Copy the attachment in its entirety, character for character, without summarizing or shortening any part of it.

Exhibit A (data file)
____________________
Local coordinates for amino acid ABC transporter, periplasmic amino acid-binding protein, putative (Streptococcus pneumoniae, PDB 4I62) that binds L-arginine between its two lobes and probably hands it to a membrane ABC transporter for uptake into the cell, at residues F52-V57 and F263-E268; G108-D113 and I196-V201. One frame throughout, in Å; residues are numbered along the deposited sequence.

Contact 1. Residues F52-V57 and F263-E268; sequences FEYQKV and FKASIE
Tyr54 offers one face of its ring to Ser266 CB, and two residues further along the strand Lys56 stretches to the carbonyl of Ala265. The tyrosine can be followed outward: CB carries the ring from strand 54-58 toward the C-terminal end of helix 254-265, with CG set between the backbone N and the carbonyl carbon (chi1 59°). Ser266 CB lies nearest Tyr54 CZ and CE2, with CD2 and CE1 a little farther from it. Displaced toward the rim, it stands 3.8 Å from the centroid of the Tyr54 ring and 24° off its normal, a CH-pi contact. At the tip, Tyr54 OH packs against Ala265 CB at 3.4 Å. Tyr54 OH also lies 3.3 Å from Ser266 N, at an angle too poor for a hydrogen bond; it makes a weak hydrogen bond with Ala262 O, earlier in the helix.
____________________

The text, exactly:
Local coordinates for amino acid ABC transporter, periplasmic amino acid-binding protein, putative (Streptococcus pneumoniae, PDB 4I62) that binds L-arginine between its two lobes and probably hands it to a membrane ABC transporter for uptake into the cell, at residues F52-V57 and F263-E268; G108-D113 and I196-V201. One frame throughout, in Å; residues are numbered along the deposited sequence.

Contact 1. Residues F52-V57 and F263-E268; sequences FEYQKV and FKASIE
Tyr54 offers one face of its ring to Ser266 CB, and two residues further along the strand Lys56 stretches to the carbonyl of Ala265. The tyrosine can be followed outward: CB carries the ring from strand 54-58 toward the C-terminal end of helix 254-265, with CG set between the backbone N and the carbonyl carbon (chi1 59°). Ser266 CB lies nearest Tyr54 CZ and CE2, with CD2 and CE1 a little farther from it. Displaced toward the rim, it stands 3.8 Å from the centroid of the Tyr54 ring and 24° off its normal, a CH-pi contact. At the tip, Tyr54 OH packs against Ala265 CB at 3.4 Å. Tyr54 OH also lies 3.3 Å from Ser266 N, at an angle too poor for a hydrogen bond; it makes a weak hydrogen bond with Ala262 O, earlier in the helix.